Behind the scenes of ‘Planes,’ remembering a wing walker

Watch an exclusive interview with the director of the new Disney film Planes. AOPA continues to press U.S. Customs and Border Protection about pilot stops and aircraft searches. What you should drink and eat while flying, according to Dr. Jonathan Sackier. And remembering wing walker Jane Wicker, who was killed during a performance June 22. AOPA Live This Week, June 27 >>

Career Pilot

Florida Tech and Copa Airlines join for flight training

The Florida Institute of Technology College of Aeronautics is now associated with the Latin American Academy for Superior Aviation, a nonprofit institution sponsored by Panama flag carrier Copa Airlines. Under the deal, Florida Tech will provide pilot training and management oversight for the new school through its flight training arm, FIT Aviation. Training, already begun with an initial 40 students from Panama and elsewhere in Latin America, supports Florida Tech’s ongoing program in Panama to offer aviation degrees.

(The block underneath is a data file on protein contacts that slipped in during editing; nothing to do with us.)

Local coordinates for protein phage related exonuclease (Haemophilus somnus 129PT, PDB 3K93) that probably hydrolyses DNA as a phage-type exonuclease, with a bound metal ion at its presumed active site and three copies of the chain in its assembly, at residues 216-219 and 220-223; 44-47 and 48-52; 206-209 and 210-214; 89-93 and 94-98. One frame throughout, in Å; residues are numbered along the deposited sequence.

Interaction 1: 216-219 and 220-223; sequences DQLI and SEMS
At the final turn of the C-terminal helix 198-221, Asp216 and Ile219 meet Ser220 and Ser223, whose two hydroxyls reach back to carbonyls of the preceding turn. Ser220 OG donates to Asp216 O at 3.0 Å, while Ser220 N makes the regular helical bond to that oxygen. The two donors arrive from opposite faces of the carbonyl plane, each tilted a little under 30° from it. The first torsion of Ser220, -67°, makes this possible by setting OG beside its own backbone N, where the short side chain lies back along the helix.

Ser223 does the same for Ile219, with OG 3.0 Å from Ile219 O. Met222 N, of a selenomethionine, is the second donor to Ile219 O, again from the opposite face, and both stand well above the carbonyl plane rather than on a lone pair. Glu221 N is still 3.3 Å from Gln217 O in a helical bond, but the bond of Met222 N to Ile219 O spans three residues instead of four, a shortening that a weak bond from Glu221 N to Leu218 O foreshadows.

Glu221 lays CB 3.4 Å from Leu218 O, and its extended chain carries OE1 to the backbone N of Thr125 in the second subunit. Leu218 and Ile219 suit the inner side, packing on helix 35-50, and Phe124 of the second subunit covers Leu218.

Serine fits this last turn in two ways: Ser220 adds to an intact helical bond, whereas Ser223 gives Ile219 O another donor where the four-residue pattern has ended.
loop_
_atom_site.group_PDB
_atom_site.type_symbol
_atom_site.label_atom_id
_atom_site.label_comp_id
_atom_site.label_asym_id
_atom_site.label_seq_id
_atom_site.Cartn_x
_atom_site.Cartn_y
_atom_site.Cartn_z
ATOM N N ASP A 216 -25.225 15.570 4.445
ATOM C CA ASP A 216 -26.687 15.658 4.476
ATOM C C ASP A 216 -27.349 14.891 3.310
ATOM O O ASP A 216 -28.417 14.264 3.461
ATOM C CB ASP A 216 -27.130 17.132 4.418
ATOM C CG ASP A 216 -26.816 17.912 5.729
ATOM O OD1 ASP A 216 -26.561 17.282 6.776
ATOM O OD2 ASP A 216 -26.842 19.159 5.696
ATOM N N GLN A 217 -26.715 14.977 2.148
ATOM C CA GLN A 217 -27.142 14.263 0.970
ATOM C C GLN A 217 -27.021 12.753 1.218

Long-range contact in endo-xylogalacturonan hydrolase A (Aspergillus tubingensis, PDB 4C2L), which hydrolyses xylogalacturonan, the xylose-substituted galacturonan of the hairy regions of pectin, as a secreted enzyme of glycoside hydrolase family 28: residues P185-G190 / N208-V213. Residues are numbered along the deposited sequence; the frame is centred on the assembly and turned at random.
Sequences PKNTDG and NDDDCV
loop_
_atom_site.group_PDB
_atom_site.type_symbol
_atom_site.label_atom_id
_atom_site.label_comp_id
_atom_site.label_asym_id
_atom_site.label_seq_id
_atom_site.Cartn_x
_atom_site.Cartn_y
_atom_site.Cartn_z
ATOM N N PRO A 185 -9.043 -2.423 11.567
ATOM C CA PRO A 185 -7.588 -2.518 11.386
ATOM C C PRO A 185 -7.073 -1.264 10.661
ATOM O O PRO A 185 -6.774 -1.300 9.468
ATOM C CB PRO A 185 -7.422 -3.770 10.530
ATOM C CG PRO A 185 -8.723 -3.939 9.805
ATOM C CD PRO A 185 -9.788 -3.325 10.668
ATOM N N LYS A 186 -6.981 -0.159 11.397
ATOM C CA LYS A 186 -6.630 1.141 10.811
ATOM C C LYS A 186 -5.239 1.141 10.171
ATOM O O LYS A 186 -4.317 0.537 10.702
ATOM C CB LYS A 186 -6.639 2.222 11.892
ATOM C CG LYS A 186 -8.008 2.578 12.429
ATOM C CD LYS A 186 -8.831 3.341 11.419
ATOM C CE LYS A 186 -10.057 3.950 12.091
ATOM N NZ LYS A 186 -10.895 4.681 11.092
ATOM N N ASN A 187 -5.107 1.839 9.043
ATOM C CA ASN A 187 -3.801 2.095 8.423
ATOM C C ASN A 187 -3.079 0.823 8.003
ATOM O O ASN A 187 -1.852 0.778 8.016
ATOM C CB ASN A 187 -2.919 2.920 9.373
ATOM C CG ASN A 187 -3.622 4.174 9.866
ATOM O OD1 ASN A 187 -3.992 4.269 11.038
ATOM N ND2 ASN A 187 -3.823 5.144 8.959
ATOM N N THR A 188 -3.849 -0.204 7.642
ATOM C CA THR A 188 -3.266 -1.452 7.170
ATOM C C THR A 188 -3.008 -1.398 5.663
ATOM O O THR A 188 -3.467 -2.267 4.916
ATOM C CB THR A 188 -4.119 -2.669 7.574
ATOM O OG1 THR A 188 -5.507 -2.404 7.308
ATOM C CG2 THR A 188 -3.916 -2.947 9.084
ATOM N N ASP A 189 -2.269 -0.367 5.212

FedEx shedding thirsty jets

With the economy not growing as quickly as forecast, FedEx Corp.—which is undergoing a $1.7 billion restructuring—will accelerate plans to retire 86 older, inefficient aircraft, Bloomberg reported June 4. The carrier is retiring five Airbus A310s and five McDonnell Douglas MD-10s immediately, and will accelerate the scheduled retirements of 60 MD-10s and 16 A310s. FedEx has ordered 70 new Boeing 777 and 767 jets, and said in March it would buy 14 used 757s from United Continental Holdings—a number that could increase.